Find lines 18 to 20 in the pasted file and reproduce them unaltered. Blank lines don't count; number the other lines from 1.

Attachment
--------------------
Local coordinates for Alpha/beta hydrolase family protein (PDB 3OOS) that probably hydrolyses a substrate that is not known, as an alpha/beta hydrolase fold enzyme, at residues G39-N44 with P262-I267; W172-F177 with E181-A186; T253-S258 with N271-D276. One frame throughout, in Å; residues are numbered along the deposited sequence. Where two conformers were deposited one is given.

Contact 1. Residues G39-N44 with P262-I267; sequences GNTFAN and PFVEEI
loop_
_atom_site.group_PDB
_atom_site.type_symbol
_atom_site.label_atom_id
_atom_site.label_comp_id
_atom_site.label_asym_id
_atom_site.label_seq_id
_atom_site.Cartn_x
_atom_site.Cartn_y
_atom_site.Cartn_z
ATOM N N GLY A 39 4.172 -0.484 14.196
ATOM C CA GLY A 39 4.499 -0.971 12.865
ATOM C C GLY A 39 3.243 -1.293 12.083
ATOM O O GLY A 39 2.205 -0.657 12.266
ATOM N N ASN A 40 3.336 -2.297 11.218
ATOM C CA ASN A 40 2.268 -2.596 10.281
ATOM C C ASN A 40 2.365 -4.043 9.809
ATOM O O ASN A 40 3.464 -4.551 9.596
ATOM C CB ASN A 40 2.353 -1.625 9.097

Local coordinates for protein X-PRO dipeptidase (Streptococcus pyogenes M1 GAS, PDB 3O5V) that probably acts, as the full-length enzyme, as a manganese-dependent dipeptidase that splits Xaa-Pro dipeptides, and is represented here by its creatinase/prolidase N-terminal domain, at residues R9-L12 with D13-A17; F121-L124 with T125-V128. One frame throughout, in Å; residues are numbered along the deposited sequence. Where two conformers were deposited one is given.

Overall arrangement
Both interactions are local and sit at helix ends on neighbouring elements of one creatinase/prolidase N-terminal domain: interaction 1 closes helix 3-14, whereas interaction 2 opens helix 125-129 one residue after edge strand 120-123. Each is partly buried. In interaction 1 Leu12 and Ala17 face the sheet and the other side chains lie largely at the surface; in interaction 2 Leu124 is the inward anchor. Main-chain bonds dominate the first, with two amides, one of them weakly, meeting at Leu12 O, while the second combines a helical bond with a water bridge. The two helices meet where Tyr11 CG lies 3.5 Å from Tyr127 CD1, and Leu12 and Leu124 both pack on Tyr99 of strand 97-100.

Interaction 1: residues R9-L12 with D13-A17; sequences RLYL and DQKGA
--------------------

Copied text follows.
ATOM C CA ASN A 40 2.268 -2.596 10.281
ATOM C C ASN A 40 2.365 -4.043 9.809
ATOM O O ASN A 40 3.464 -4.551 9.596